Resistance
Theory
When it comes to electricity, materials can be placed into one of three categories: insulators, conductors, and
semiconductors.
A perfect insulator would be a device that completely resisted the flow of electricity through
it.
A perfect conductor would be a device that allowed electricity to flow through it with no impedance.
Semiconductors are the middle ground between the two, acting like insulators under certain conditions and
conductors under others.
Ohm’s Law
The earliest studies of electricity showed that most conductors have a similar profile in how they transmit
electricity.
As discovered by Georg Ohm in 1827, the current flowing through a conductor is proportional to
the voltage applied to it.
This relationship, known as Ohm’s Law, can be stated mathematically as
V = IR
(Equ. 1)
where V is the applied voltage, I is the current, and R is the proportionality constant known as the resistance.
Materials that follow this equation are now known as ohmic devices and include most metals found in nature.
The resistance for these types of materials was found to have a very simple form, it is inversely proportional
to the crosssectional area of the material A and linearly dependent on the length of the material L.
L
R
A
(Equ. 2)
where
is the resistivity of the conducting material.
The resistivity depends only upon what the substance is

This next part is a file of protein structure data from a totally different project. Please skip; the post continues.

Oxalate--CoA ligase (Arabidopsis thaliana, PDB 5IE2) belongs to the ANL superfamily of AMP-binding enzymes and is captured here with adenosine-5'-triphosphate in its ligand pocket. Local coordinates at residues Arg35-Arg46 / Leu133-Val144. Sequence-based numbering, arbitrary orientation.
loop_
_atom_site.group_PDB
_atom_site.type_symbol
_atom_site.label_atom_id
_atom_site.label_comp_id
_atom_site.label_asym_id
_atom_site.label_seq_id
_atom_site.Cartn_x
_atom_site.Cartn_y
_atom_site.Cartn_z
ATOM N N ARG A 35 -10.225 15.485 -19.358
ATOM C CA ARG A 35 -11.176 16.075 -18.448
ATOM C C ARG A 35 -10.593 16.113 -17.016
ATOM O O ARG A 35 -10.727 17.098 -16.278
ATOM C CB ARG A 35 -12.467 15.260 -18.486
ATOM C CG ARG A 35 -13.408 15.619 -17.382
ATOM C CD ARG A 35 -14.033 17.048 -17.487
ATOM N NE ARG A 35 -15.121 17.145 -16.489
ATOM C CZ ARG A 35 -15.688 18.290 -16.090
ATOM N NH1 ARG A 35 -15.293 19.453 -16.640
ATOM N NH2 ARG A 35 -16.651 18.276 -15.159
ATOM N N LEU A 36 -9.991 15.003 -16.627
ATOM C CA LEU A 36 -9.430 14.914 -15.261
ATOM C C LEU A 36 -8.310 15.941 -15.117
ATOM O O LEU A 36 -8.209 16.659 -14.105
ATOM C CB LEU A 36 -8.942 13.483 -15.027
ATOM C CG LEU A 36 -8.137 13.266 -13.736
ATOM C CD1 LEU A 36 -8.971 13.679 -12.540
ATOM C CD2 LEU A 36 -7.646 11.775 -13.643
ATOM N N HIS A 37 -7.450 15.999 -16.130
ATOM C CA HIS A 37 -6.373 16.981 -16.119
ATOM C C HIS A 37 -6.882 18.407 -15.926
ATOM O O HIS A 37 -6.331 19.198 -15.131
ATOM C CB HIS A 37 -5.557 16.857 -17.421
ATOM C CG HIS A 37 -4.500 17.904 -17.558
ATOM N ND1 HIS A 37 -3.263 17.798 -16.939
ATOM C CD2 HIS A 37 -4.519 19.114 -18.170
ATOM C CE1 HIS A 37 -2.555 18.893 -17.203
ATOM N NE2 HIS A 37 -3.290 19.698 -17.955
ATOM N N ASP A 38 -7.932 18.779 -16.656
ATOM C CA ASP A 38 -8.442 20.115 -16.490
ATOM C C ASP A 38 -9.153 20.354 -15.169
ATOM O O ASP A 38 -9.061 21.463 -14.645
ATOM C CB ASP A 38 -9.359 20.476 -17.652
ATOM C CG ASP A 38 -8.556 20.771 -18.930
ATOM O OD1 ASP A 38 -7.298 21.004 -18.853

composed and its temperature (for most materials, the hotter it is, the higher its resistivity).
The equation
shows that the longer a wire is, the more resistance it has.
It also shows that the thicker the wire, the less
resistance it has.
A devices is said to obey Ohm’s law if its current voltage characteristic is described by equation 1. The
purpose of this lab is to investigate whether the two provided devices obey Ohms law. To be able to do that,
we need to take voltage and current measurements.
Use of Meters
We usually use an Ammeter to measure current and a
Voltmeter to measure voltage. When drawing a schematic of
a circuit, we usually label the Ammeter as “A” and the
voltmeter with “V”. An example schematic is shown in Figure
1. Along with the ammeter and the voltmeter, the schematic
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 Summer '10
 Adler
 Physics, Resistance, Semiconductors, Resistor, power supply, Electrical resistance

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